FRIDAY, Feb. 15 (HealthDay News) -- Water-tubing injuries in the United States increased by nearly 250 percent over 19 years, a new study finds.
The number of injuries rose from less than 2,100 in 1991 to more than 7,200 in 2009, according to researchers at the Center for Injury Research and Policy at Nationwide Children's Hospital in Columbus, Ohio.
More than 83 percent of the injuries occurred during summer months, which means that more than 65 tubing-related injuries are treated daily in U.S. emergency departments during the summer, the study authors said.
In water tubing, people ride on an inner tube that's pulled by a boat. The activity has become increasingly popular over the years.
"Water-tubing can be a fun and exciting activity," study co-author Lara McKenzie said in a hospital news release. "However, the increasing number of injuries is concerning and results from a participant's position on the water tube, lack of directional control, velocity and the number of riders per water tube."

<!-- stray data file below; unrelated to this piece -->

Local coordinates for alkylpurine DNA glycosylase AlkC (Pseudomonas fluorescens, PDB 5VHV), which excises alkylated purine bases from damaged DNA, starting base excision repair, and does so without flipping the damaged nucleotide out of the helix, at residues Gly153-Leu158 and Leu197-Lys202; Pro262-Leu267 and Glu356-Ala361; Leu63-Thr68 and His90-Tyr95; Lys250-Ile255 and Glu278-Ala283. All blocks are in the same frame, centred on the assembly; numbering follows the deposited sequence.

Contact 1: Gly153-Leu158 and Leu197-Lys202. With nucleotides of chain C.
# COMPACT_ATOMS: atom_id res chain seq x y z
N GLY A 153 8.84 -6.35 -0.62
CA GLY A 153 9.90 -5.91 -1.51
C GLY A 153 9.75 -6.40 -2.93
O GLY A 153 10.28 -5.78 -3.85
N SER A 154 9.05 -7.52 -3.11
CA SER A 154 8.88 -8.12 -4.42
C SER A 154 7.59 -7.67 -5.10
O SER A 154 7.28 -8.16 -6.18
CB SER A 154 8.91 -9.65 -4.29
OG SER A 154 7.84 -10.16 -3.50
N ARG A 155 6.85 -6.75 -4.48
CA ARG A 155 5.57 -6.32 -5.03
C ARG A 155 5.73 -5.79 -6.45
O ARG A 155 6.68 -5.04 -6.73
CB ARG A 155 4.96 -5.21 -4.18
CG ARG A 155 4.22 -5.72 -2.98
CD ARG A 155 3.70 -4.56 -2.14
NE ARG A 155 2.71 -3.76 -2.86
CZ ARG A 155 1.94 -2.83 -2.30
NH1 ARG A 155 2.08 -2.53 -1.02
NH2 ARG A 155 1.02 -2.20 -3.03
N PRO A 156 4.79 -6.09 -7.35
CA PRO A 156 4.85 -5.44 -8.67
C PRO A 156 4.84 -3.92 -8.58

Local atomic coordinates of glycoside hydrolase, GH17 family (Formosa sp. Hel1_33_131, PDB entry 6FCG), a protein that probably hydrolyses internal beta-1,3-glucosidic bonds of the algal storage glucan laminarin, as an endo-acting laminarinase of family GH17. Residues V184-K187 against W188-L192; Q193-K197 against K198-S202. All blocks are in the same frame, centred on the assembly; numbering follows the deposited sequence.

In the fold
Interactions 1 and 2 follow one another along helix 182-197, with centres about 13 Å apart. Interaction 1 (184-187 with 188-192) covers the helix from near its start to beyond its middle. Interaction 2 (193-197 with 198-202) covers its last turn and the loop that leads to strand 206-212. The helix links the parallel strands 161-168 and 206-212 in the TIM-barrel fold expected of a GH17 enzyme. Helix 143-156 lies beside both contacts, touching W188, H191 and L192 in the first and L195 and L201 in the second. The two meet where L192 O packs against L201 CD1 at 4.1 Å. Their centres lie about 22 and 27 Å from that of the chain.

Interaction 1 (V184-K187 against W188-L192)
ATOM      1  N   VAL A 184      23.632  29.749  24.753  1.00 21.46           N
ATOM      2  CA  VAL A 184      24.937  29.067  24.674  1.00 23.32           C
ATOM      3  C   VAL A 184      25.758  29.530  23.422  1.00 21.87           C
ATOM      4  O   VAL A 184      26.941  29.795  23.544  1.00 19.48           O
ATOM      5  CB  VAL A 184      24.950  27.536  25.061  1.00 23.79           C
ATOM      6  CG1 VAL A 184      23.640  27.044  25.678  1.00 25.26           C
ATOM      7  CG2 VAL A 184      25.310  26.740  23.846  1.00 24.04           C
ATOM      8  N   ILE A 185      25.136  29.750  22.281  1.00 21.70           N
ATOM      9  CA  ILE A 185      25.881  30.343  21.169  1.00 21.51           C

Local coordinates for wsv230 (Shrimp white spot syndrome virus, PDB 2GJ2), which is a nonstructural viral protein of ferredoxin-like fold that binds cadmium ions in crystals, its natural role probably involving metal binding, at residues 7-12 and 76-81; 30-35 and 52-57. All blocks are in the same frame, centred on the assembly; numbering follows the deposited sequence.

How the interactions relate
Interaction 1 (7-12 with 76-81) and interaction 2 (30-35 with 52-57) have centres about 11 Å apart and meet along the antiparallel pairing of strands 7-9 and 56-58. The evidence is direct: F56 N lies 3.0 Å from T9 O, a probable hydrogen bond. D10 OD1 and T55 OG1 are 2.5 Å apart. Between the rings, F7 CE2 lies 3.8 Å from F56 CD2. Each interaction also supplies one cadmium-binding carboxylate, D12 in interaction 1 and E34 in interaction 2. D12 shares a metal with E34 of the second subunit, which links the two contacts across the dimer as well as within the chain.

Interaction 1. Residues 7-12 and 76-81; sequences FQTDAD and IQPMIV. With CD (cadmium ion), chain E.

The areas of the body most frequently injured during tubing were the head (27 percent) and arms and legs (24 percent). Sprains and strains (27 percent) and soft-tissue injuries (20 percent) were the most common types of injury. Meanwhile, the most common causes of injury were impact with the water (49 percent) and contact with another person who was water-tubing (16 percent).
Children and teens were more likely than adults to suffer head injuries and to be injured as a result of contact with another person. Adults were more likely than children and teens to injure their knees, suffer sprains or strains, and to be injured as a result of water impact.
The higher number of head injuries among children and teens may be because they're more likely than adults to have multiple riders on a single tube, according to the study, which was published in the February issue of the Journal of Physical Activity & H
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